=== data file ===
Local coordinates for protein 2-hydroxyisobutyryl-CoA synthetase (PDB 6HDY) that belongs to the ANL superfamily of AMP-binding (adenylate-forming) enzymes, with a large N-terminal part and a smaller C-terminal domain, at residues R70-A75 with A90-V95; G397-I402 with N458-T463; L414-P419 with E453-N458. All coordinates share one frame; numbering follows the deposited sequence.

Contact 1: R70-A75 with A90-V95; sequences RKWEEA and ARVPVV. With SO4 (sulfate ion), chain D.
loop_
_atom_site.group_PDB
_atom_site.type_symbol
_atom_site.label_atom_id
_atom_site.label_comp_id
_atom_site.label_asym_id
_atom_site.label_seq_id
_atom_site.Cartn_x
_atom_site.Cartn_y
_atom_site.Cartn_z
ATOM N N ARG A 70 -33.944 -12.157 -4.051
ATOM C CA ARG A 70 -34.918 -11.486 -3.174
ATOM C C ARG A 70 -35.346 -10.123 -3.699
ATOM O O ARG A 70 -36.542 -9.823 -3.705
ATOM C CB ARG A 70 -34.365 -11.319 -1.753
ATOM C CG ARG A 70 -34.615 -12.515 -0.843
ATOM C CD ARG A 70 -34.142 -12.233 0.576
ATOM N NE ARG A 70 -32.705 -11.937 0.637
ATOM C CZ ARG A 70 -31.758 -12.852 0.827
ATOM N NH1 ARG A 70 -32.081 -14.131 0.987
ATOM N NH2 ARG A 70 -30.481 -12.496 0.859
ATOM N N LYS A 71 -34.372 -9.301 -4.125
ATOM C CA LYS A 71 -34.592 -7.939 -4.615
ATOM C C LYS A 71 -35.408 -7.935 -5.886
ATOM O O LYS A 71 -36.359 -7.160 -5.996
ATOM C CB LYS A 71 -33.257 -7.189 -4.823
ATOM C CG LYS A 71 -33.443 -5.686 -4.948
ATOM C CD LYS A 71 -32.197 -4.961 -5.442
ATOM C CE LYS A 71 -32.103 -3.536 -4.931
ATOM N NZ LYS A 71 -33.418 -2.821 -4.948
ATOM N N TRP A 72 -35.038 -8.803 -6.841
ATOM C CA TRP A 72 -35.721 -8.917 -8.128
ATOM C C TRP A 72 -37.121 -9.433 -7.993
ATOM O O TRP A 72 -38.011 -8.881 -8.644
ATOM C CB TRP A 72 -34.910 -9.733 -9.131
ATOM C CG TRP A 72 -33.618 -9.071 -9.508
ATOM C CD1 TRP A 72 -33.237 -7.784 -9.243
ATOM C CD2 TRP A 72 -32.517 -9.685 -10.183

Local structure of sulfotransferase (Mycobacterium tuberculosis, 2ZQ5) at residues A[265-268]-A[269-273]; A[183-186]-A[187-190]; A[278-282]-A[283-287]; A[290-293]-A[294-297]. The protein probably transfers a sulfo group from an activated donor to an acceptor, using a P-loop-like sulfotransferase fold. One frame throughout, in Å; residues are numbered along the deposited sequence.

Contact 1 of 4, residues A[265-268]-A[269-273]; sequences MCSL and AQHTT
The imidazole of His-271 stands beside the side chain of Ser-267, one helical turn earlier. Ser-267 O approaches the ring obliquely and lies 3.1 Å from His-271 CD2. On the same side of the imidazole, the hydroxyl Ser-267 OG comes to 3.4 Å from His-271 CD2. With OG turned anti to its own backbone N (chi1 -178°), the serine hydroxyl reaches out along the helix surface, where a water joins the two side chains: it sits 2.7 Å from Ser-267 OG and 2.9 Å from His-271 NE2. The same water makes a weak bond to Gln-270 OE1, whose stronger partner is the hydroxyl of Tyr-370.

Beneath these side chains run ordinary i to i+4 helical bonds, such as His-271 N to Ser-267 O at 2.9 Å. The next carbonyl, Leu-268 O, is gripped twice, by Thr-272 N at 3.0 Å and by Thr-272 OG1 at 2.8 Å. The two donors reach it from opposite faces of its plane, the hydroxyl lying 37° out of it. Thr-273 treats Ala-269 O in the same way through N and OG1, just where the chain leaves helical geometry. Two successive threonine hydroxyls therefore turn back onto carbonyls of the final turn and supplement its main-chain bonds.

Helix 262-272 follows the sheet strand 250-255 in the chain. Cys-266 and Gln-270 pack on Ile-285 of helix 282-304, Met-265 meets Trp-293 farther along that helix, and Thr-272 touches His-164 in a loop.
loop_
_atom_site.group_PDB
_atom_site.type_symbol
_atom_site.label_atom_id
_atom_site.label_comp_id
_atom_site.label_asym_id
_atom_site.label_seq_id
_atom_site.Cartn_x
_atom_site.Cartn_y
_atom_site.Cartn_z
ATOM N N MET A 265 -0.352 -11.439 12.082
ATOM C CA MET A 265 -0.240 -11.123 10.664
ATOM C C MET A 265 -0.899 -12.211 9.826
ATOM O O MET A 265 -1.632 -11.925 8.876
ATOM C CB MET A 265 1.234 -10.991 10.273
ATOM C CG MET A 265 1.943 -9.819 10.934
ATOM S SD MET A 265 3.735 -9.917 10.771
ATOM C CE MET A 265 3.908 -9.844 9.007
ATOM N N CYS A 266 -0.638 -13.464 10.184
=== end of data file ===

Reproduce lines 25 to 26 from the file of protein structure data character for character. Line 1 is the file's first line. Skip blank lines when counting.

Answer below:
ATOM C CA LYS A 71 -34.592 -7.939 -4.615
ATOM C C LYS A 71 -35.408 -7.935 -5.886